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Crimes Legislation Amendment (Slavery, Slavery-like Conditions and People Trafficking) Bill 2012

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2010 - 2011 - 2012

 

 

 

 

 

THE PARLIAMENT OF THE COMMONWEALTH OF AUSTRALIA

 

 

 

 

 

SENATE

 

 

 

 

 

CRIMES LEGISLATION AMENDMENT (SLAVERY, SLAVERY-LIKE CONDITIONS AND PEOPLE TRAFFICKING) BILL 2012

 

 

 

 

ADDENDUM TO THE

EXPLANATORY MEMORANDUM

 

 

 

 

 

 

(Circulated by authority of the Attorney-General, 

the Hon Nicola Roxon MP)

 

 

 

 

 

THIS MEMORANDUM TAKES ACCOUNT OF RECOMMENDATIONS MADE BY THE SENATE LEGAL AND CONSTITUTIONAL AFFAIRS LEGISLATION COMMITTEE

REPORT TABLED ON 13 SEPTEMBER 2012



 

 

NOTES ON CLAUSES

 

Schedule 1 — Criminal Code Amendments

 

Item 12

 

Section 270.5 - Servitude offences

 

After “The new offences apply to all forms of servitude, regardless of whether the servitude is sexual in nature.” on page 16, insert, “ The new offences apply irrespective of whether the proscribed conduct occurs in the victim’s public or private life.  For example, provided the elements of the offence are established, it is immaterial whether the victim and the offender are married or in a de facto relationship.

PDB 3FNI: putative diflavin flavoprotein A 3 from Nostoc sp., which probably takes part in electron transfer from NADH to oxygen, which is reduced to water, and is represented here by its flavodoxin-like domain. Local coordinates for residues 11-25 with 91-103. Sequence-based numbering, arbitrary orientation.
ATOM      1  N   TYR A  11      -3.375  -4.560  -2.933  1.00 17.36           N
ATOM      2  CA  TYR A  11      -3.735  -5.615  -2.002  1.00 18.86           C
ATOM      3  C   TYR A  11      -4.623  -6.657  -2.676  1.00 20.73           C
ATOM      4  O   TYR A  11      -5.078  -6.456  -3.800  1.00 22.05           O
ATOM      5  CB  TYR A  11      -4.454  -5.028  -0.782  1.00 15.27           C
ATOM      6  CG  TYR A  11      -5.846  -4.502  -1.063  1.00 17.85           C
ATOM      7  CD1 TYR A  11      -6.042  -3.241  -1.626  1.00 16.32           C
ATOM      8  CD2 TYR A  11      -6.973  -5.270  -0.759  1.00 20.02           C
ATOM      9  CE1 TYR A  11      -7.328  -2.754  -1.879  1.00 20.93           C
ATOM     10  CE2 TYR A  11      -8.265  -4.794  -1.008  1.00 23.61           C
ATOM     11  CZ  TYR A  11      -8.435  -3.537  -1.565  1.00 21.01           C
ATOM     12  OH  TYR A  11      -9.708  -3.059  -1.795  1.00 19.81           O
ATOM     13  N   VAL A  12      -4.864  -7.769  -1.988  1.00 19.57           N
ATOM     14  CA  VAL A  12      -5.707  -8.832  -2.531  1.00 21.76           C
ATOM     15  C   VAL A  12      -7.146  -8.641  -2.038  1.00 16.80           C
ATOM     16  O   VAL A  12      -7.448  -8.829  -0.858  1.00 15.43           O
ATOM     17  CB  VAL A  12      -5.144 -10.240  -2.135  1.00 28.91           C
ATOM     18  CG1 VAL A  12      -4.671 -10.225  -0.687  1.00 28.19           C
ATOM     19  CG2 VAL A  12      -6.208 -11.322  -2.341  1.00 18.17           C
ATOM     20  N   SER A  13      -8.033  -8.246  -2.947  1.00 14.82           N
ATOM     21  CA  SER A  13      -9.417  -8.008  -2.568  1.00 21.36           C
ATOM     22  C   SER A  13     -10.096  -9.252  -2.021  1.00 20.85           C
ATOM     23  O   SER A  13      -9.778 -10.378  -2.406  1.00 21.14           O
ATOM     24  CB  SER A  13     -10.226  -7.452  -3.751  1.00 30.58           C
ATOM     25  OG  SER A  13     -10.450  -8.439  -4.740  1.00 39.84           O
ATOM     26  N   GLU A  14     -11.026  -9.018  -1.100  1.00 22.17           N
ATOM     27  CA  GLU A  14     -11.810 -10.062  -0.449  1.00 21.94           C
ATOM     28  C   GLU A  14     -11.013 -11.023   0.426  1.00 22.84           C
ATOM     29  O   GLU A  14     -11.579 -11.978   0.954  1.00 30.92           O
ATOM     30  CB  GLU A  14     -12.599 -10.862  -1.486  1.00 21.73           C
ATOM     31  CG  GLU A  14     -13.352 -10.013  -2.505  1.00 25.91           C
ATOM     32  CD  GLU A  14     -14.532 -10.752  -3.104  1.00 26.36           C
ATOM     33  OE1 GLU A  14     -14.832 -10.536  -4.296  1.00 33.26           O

Section 270.6A - Forced labour offences

 

After “Whether the offence applied in a particular circumstance would be determined by the nature of the relationship between the victim and their ‘employer’, and not by the type of activity performed, however hard or hazardous, or the legality or illegality of the work under Australian law.” on page 20, insert, “ The new offences apply irrespective of whether the proscribed conduct occurs in the victim’s public or private life.  For example, provided the elements of the offence are established, it is immaterial whether the victim and the offender are married or in a de facto relationship.

 

Section 270.7B - Forced marriage offences

 

After “Where a person has been transferred, sold or inherited into a marriage with no right to refuse, this may also amount to an offence of slavery.” on page 25, insert, “Where a person freely and fully consented to enter into a marriage, but was later coerced, threatened or deceived into remaining in the marriage, or the powers attaching to the right of ownership were exercised over the person, this may also amount to a servitude or slavery offence, or a domestic violence offence under State and Territory legislation.”